Truffles for the Common Man

white truffleOk we admit it – we’re truffleholics. Ever since we spent time visiting the Truffle Museum in San Giovanni d’ Asso (25 miles southeast of Siena) and gorging ourselves on pappardelle with shaved truffles we can’t seem to get enough. Even if we only can get a taste of the essense in an oil or a sliver in a honey or cheese we will pursue it with a passion.

Italian truffles are an example of a singular ingredient that can be used to transform a dish into a gastronomic wonder. If you shy away from them, don’t. There are more reasons to like them then not and despite the recent negativity from naysayers that truffle oil is only infused olive oil with the chemical odorant in real truffles (who ever thought you could extract an oil from a truffle, anyway?), the extraordinary scent is still coveted by chefs and gastronomes. Fresh truffles are a rare and expensive
treat. Outside of Italy and other indigenous places of origin sensible to enjoy only on a special occasion. Even in Italy, the home of some of the world’s best  truffles, Italians look upon them with reverence, do not take them for granted and will travel to enjoy them in season.

So for those of us who cannot grab our dog and dig in the most secret places among the roots of forested Italian oak, hazel, poplar and beech or spend a small fortune on truffles served at a Michelin starred restaurant we consider ourselves fortunate to be able to savor the flavor of truffles in a more common way. There are some very good and authentic truffle oils, butters, salts, cheeses and honeys available online and in specialty food shops. Trader Joe’s makes a cheese with black truffles from central Umbria that will stand in for our favored truffled pecorino. We use it to make a recipe from Norcia called Salsicce Farcite – meaning stuffed sausage. You can do these on the grill or in the oven for a easy yet sophisticated dish that will have your friends and family wondering at what Italian cooking school you’ve been studying.

truffle sausages

Salsicce Farcite

  • 4 sweet Italian sausages, casings removed.
  • ¼ pound truffled cheese.
  • Preheat the oven to 350 degrees. Place the skinless sausages on a roasting pan and bake in the preheated oven 10 minutes, or until almost cooked.
  • Cool 5 minutes. Using a paring knife, make a long slit down the middle of each sausage (but be careful not to cut all the way through-you still want the sausages to hold together). Stuff the slits with the cheese and return the sausages to the oven. Bake another 10 minutes, or until the cheese is melted and the sausages are cooked all the way through.
  • Serve hot, with crusty bread and a green salad tossed with olive oil. Serves 4.

The Pageantry of the Palio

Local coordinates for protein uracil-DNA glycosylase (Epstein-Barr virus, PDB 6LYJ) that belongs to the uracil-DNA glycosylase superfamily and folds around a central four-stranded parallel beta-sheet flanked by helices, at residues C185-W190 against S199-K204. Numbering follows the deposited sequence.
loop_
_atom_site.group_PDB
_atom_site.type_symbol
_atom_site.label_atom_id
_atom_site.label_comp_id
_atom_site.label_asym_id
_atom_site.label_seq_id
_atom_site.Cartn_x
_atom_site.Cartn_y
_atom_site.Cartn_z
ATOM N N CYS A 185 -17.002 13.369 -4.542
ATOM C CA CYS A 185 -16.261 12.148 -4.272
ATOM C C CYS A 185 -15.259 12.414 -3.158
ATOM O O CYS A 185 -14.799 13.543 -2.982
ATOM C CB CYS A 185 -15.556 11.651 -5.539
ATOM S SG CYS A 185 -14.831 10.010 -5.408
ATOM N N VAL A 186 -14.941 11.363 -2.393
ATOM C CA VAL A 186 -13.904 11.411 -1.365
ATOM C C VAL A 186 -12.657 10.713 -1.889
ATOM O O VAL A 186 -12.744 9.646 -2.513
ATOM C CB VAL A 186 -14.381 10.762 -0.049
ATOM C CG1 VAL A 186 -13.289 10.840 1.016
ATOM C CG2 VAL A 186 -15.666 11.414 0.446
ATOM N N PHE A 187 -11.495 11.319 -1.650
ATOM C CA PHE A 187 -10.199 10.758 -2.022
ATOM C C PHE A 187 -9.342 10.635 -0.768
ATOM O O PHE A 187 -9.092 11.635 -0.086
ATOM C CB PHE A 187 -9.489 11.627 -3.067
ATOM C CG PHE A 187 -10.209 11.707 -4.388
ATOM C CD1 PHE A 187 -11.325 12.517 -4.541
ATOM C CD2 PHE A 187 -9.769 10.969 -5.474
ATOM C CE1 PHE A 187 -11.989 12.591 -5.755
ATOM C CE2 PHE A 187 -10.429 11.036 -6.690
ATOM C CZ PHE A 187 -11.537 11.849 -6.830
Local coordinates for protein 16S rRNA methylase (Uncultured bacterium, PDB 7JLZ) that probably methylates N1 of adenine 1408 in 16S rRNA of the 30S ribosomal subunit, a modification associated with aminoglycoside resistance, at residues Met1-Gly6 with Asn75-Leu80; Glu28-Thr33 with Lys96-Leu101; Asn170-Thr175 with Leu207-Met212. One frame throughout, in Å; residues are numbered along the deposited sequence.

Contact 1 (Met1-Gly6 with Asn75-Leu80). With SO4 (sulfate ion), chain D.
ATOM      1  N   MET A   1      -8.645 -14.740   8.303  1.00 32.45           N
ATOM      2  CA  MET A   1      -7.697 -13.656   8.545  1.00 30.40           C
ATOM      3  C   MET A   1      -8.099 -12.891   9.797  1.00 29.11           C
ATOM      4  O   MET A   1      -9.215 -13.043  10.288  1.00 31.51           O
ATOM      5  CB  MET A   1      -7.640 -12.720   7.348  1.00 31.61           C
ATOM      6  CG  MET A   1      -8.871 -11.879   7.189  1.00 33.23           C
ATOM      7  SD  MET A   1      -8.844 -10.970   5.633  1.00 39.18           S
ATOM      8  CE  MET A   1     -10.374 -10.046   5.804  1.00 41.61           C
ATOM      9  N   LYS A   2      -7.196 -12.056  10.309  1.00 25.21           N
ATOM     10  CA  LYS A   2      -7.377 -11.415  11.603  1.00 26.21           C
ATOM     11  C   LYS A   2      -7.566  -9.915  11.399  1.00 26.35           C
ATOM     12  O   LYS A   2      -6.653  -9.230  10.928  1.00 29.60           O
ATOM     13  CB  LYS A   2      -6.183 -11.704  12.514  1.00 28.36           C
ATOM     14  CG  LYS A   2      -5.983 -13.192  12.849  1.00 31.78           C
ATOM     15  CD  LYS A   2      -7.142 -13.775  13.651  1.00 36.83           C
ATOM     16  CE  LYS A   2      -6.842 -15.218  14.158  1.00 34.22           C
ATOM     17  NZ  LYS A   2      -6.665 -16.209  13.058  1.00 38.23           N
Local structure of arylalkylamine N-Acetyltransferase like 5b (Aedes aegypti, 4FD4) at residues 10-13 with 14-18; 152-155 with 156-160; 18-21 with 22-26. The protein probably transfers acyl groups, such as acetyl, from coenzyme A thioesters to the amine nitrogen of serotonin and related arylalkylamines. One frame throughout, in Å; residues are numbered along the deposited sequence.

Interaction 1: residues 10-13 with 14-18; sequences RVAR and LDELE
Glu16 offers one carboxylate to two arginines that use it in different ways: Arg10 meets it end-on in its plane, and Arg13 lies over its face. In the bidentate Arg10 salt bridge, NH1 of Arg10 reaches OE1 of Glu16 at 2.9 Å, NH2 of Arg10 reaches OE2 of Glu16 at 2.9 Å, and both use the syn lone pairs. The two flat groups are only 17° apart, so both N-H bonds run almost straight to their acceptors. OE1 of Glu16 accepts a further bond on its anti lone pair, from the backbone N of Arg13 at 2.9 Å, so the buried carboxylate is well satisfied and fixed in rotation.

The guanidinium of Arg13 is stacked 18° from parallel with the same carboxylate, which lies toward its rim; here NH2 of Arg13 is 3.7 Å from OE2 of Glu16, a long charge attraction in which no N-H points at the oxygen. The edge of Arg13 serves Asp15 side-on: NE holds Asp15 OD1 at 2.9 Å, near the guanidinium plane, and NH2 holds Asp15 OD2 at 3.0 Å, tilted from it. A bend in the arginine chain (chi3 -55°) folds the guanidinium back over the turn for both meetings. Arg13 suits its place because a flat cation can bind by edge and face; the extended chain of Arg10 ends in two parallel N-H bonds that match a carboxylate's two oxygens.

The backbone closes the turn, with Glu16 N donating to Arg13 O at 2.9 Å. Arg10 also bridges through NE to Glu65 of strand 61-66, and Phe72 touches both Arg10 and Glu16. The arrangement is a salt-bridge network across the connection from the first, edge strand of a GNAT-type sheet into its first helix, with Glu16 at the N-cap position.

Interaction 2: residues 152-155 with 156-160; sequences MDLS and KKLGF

palio flagMario Batali once said that “nothing can prepare you for the breathtaking beauty of the main piazza in Siena, nothing”. That is assuredly so and yet on August 16th  Siena’s shell-shaped concave piazza (Piazza del Campo) becomes even more  breathtaking with the pageantry of il Palio, the most unique and colorful horse race in history. The piazza’s sunburst pattern of nine strips of travertine (in memory of the Government of the Nine, who ruled over the city from 1292 to 1355) are the stage for  a 4 day festival of pomp, circumstance and neighborhood pride that culminates in a 90 second bareback horse race at breakneck speed around the central piazza. The winning horse and or rider (horses have been known to cross the finish line scosso -riderless) are awarded a painted silk cloth/banner (il palio). The oldest still existing palio dates back to 1719 and can be seen at the museum of the Aquila neighborhood, one of Siena’s 17 districts (contrade) that participate in the race.

Siena’s contrade are singular in their efforts, strategizing all year on how to paliodistinguish their neighborhood as the winner of Italy’s most famous horse race. A horse race that is more an allegorical contest with rites and rituals that date back to the middle ages when then as now the winning contrada proudly display the prized palio bannerpalio as a symbol of their competitive spirit and local power. 

Each contrade is defined district with its own identity and regional rivalries. Each has its own regional government, church, patron saint and representative animal as an emblem of community loyalty. A giraffe, snail, dragon, porcupine, she-wolf, eagle, caterpillar, owl, panther and a goose are some of the animals colorfully displayed on standards and horses as drummers, flag bearers and thousands of people gather in Siena’s Piazza del Campo to participate in the pageantry of il Palio.